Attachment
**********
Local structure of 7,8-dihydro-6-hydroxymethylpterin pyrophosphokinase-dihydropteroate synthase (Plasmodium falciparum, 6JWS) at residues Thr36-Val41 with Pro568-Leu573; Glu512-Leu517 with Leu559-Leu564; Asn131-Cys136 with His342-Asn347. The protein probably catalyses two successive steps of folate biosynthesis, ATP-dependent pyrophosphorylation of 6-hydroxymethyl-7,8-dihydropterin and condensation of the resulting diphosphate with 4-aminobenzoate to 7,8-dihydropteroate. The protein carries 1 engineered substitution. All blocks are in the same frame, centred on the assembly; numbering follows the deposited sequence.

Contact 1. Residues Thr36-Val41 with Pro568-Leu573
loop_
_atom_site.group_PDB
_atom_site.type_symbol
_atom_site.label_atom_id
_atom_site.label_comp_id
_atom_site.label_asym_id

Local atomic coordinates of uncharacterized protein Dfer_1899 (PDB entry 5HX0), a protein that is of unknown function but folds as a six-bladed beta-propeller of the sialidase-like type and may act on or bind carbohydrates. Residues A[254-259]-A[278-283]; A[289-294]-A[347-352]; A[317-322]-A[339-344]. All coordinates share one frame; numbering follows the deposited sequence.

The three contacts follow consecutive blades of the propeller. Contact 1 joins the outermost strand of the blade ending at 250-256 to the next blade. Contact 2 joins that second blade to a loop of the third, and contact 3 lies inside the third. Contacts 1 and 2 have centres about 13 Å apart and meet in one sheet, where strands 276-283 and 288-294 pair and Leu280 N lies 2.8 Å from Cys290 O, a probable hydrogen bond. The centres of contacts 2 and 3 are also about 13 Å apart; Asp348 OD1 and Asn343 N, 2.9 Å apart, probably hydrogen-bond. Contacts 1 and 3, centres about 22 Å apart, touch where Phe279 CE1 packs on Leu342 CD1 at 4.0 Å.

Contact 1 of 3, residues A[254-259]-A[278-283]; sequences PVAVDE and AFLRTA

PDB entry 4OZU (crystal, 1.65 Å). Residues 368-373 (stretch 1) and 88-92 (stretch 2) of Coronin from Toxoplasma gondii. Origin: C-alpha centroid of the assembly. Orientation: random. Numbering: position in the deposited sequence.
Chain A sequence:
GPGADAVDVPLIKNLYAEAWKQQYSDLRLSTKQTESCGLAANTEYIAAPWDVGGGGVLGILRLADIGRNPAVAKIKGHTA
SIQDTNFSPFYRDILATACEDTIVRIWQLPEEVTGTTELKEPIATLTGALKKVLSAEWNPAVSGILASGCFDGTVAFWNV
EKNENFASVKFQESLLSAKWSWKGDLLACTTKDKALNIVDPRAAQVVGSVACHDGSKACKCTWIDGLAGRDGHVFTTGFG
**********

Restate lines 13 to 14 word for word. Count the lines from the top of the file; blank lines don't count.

Chain A sequence:
GPGADAVDVPLIKNLYAEAWKQQYSDLRLSTKQTESCGLAANTEYIAAPWDVGGGGVLGILRLADIGRNPAVAKIKGHTA